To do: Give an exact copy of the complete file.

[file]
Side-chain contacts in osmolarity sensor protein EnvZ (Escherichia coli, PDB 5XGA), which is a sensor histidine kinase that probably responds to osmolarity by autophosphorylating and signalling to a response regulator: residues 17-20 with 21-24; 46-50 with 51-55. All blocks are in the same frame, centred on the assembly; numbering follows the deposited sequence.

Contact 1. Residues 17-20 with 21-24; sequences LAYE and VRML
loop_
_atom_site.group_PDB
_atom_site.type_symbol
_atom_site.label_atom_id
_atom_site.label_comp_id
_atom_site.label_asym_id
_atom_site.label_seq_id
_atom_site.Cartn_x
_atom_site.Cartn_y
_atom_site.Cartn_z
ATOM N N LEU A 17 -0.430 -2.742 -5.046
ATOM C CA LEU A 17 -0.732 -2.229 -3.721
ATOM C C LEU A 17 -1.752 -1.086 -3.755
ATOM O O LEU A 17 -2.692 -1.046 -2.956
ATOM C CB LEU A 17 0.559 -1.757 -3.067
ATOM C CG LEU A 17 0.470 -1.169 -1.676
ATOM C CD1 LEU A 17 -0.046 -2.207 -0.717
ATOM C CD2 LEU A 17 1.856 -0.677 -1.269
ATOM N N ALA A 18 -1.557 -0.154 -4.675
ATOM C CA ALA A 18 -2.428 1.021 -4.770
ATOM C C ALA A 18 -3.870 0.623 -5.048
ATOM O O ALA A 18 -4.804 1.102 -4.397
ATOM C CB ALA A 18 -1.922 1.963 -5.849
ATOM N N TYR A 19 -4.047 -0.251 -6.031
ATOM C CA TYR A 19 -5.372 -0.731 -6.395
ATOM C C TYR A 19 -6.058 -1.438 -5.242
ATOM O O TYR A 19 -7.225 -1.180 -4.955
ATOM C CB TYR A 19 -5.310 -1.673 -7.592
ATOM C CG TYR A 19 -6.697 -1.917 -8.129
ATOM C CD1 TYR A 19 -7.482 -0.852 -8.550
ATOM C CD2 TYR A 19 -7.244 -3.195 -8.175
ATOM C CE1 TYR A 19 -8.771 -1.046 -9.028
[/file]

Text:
Side-chain contacts in osmolarity sensor protein EnvZ (Escherichia coli, PDB 5XGA), which is a sensor histidine kinase that probably responds to osmolarity by autophosphorylating and signalling to a response regulator: residues 17-20 with 21-24; 46-50 with 51-55. All blocks are in the same frame, centred on the assembly; numbering follows the deposited sequence.

Contact 1. Residues 17-20 with 21-24; sequences LAYE and VRML
loop_
_atom_site.group_PDB
_atom_site.type_symbol
_atom_site.label_atom_id
_atom_site.label_comp_id
_atom_site.label_asym_id
_atom_site.label_seq_id
_atom_site.Cartn_x
_atom_site.Cartn_y
_atom_site.Cartn_z
ATOM N N LEU A 17 -0.430 -2.742 -5.046
ATOM C CA LEU A 17 -0.732 -2.229 -3.721
ATOM C C LEU A 17 -1.752 -1.086 -3.755
ATOM O O LEU A 17 -2.692 -1.046 -2.956
ATOM C CB LEU A 17 0.559 -1.757 -3.067
ATOM C CG LEU A 17 0.470 -1.169 -1.676
ATOM C CD1 LEU A 17 -0.046 -2.207 -0.717
ATOM C CD2 LEU A 17 1.856 -0.677 -1.269
ATOM N N ALA A 18 -1.557 -0.154 -4.675
ATOM C CA ALA A 18 -2.428 1.021 -4.770
ATOM C C ALA A 18 -3.870 0.623 -5.048
ATOM O O ALA A 18 -4.804 1.102 -4.397
ATOM C CB ALA A 18 -1.922 1.963 -5.849
ATOM N N TYR A 19 -4.047 -0.251 -6.031
ATOM C CA TYR A 19 -5.372 -0.731 -6.395
ATOM C C TYR A 19 -6.058 -1.438 -5.242
ATOM O O TYR A 19 -7.225 -1.180 -4.955
ATOM C CB TYR A 19 -5.310 -1.673 -7.592
ATOM C CG TYR A 19 -6.697 -1.917 -8.129
ATOM C CD1 TYR A 19 -7.482 -0.852 -8.550
ATOM C CD2 TYR A 19 -7.244 -3.195 -8.175
ATOM C CE1 TYR A 19 -8.771 -1.046 -9.028